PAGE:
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Labor group chief assails Tea Party

John Durso

John Durso

A flyer from The Long Island Federation of Labor puts unions and the Tea Party movement on opposing ends after federation president John Durso said enough of the tea “attacks” and “intimidation” on members at rallies.
“The Tea Party movement on Long Island has more in common with the Mad Hatter in Alice in Wonderland than it does with the patriots of the American Revolution,” read the flyer, a reference to flag-waving Tea Partiers who rally in colonial garb. “It has aligned itself with the most conservative and anti-worker representatives in the U.S. Congress. Cleverly marketed by its right wing organizers as a populist movement fed up with government, it actually stands for an agenda aimed squarely at our unions.”
Of course, there’s a big picture. Unions have been fighting for the Democrat-controlled Congress and President Obama to extend unemployment benefits again and approve more economic stimulus money. The Tea Party and Republicans worry about how to pay for them, the debt and taxes.
Durso said the flyer is being sent to the federation’s 160 unions and 250,000 members, after many members asked why the tea party was targeting them at elected officials’ town halls and other events. In an oft-used Tea Party tactic, the labor leader said, Tea party protestors curse, yell and get in the faces of union members as a Tea Party colleague videotapes the reaction, ostensibly to put it up on the Tea Parties’ YouTube sites.
“They’re entitled to their opinion,” said Durso, who recalled the label “communist” flung at him by Tea Party protestors. “We don’t like the way they go about it . . . When you go too far, not only is it wrong, but it undermines everybody’s right to express their opinions. Intimidation – that’s not what we’re all about . . . If I want to be cursed at, I’d go to a ball game.”
An organizer for the Conservative Society for Action, one of the Island’s older Tea Party groups, rejected Durso’s account of tactics and said the movement’s rallies are peaceful.
“I have no idea what he’s talking about,” said Judy Pepenella of Patchogue, who helps organize for the society and who’s been to some of the same events attended by Duros.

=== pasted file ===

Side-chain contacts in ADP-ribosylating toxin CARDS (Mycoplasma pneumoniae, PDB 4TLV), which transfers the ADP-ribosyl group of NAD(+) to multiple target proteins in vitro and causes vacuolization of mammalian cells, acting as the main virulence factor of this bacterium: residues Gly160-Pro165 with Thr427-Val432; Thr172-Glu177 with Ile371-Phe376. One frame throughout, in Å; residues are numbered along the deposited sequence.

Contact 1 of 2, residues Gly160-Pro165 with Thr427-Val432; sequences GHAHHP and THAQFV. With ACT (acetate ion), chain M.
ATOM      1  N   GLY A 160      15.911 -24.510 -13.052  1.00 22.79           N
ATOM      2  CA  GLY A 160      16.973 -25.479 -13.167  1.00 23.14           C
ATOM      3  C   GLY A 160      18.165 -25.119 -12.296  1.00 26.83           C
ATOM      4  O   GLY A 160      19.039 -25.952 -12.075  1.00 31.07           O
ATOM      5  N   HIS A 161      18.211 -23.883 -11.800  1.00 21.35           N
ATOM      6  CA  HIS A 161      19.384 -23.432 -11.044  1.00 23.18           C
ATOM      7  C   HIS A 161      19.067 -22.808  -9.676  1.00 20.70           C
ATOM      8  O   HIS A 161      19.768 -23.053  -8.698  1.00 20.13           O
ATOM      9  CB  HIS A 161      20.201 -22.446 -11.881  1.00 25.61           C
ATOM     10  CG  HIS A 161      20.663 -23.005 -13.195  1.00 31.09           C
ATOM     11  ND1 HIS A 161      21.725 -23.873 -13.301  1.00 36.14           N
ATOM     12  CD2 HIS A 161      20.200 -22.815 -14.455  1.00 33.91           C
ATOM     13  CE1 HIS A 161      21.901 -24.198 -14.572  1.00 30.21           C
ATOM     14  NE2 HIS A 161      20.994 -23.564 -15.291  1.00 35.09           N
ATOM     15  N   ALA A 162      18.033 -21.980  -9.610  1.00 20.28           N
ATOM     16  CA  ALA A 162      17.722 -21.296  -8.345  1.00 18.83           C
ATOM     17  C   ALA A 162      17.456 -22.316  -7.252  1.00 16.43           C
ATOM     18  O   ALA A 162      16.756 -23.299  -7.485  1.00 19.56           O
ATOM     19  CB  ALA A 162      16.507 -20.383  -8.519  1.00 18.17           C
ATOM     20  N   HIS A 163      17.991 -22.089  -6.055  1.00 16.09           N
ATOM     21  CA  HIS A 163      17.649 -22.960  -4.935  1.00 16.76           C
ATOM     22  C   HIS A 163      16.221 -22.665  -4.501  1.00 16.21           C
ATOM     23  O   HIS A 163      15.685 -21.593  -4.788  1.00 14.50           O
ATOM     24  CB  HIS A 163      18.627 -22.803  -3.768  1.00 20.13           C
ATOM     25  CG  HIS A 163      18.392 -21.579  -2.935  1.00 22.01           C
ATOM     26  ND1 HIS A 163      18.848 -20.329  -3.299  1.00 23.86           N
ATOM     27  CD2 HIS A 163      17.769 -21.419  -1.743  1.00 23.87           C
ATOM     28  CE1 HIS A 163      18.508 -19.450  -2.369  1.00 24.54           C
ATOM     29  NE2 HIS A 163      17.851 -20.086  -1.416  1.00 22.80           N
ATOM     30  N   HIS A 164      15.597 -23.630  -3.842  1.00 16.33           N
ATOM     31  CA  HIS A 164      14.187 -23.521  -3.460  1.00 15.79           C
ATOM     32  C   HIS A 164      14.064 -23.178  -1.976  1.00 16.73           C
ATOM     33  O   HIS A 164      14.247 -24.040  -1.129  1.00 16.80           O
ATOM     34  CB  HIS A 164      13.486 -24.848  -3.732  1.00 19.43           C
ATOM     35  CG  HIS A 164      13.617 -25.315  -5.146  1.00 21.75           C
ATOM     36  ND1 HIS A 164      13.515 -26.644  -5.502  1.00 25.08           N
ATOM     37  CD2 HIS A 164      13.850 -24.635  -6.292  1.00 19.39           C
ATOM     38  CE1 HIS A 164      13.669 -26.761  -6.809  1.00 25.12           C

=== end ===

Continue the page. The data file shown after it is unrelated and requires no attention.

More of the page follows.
“I’m not going to bite at it because I really know what’s going on. Everything we do is done in the open. This isn’t the Wizard of Oz – ‘Pay no attention to the man behind the curtain.’ We don’t do that. We’re straight and upfront with people.”
In a prepared response later, the Conservative Society for Action refuted the points in the federation’s flyer, saying it’s not against good wages, jobs creation and more. “The best way to attain that goal is to fix this economy,” said the group, noting that hit has union workers as followers. “Washington’s policies of high taxes, deficit spending and mortgaging our children future are hurting job creation. Rank and file union members know this.”

Calls to the Long Island Tea Party were not returned. Other local Tea Party groups could not be reached for comment.
In the past year or so, the movement has gained momentum on Long Island. They have “meets," interview candidates for public office and organize rallies at busy street corners and political events.
In New York State, the political distance between Tea Party and labor is exacerbated by the upcoming elections. Each side favors different candidates in many races.
The federation’s blast e-mail on its flyer said understanding the Tea Party will be “particularly important” for labor's efforts on behalf of Rep. Tim Bishop (D-Southampton), one of the national Republican Party’s targets for the November elections and not the Tea Party’s cup of tea.

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